A power outage on central campus led to many classroom disruptions and early cancellations around 4 p.m. Wednesday.
Sophomore Rachel Maguire was in her cognitive psychology class in Davie Hall when she said the lights suddenly turned off.
“The power went out in the middle of my class,” she said. “We were all pretty freaked out.”
Maguire said her teacher, Giulia Pancani, tried to keep lecturing but without electricity and Wi-Fi, but she could not cover the planned material and dismissed class early.
“Me and three other people had clinical psychology after that in the same classroom,” she said. “We sat around talking about the power outage until the next class started.”
Maguire said her clinical psychology teacher, Arundati Nagendra, had similar difficulties teaching during the power outage.
“We had a discussion for 15 minutes about the readings, and then she let us go,” she said.
Maguire said the power outage and weather cancellations have thrown off her class schedules.
“Unfortunately, we could not really have class at all,” she said. “It’s putting us really far behind.”
Political science professor Timothy McKeown said he taught his international environmental politics class despite the power outage.
“When I got to my classroom the power was already out in Murphey Hall, but a significant part of my class was there and ready to go,” he said.
The lack of Wi-Fi, McKeown said, was more difficult than the lack of electricity.
“I couldn’t use the overheads, and I couldn’t talk about some things on Sakai as I had planned to talk about,” he said. “But I remembered what was on the slides, so I was able to do it even though I couldn’t show the material.”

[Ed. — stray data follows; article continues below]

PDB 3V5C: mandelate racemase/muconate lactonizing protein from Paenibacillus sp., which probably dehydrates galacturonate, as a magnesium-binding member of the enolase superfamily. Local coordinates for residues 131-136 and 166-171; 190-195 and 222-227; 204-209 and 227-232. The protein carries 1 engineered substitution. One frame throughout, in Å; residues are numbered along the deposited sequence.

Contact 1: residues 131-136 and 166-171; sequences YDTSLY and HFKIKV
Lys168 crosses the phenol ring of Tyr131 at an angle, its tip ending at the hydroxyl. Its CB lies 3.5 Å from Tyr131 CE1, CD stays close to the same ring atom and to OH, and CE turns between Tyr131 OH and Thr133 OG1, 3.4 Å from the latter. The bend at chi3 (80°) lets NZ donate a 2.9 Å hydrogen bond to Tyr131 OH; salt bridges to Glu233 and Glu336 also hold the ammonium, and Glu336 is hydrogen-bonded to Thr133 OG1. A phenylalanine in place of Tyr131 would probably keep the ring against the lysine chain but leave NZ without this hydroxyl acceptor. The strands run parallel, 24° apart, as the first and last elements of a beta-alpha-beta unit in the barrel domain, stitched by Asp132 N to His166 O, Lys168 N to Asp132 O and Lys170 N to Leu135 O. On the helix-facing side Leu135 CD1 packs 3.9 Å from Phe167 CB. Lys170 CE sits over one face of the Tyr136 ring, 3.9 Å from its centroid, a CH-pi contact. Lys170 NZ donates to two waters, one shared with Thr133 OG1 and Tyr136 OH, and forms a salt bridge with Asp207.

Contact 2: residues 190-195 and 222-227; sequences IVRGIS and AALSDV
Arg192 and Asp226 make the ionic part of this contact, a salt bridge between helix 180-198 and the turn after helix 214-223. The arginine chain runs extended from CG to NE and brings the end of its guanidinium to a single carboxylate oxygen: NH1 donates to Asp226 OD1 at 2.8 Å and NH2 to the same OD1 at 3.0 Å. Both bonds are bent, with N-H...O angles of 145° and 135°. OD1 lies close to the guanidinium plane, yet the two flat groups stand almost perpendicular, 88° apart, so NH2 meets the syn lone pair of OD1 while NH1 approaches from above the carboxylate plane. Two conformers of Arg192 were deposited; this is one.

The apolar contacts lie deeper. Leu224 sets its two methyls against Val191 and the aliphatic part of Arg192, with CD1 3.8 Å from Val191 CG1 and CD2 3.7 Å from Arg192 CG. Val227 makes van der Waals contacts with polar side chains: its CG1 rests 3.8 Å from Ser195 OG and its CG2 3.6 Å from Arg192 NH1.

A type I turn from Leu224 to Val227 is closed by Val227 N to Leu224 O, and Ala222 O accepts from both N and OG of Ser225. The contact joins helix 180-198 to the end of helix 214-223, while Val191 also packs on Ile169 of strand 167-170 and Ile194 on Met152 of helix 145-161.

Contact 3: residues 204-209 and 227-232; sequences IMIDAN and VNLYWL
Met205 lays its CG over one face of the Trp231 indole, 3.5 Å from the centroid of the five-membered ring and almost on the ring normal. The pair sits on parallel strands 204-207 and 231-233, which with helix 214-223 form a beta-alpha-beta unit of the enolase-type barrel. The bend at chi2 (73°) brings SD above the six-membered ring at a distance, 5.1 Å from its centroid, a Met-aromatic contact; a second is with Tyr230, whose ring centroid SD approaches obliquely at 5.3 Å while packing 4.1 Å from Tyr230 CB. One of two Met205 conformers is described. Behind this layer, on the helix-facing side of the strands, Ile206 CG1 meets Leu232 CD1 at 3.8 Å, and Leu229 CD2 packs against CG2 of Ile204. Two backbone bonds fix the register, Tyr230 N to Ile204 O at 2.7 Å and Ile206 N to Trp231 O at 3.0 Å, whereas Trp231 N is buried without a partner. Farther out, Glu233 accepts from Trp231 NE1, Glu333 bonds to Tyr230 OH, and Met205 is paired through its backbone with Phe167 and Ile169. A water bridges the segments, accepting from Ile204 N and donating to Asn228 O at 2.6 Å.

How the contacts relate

McKeown said he was able to adjust his plans to accommodate the power outage.
“I’ve been teaching for decades, and most of the time I’ve been teaching, I haven’t been using things like PowerPoint,” he said. “I have lots of experience in the pre-electronic world to draw on so it was a relatively easy transition for me.”
Senior India Lassiter, who was in McKeown’s class, said the lack of light didn’t hinder class too much.
“It wasn’t too bad to see at the beginning,” Lassiter said. “Luckily we had windows, which lit us in fading gray light.”
But Lassiter said as class went on and the sun went down, she could barely see McKeown.
“By the end I could see basically only his silhouette,” she said. “Everyone was nose and hair.”
The lack of electricity, Lassiter said, minimized distractions and the time in class was used productively even when it was difficult to see.
“Slowly notes became unreadable, but we kept talking and philosophizing,” she said. “I think it was fine that my professor didn’t cancel class. We didn’t need technology, and still had really productive discussion.”
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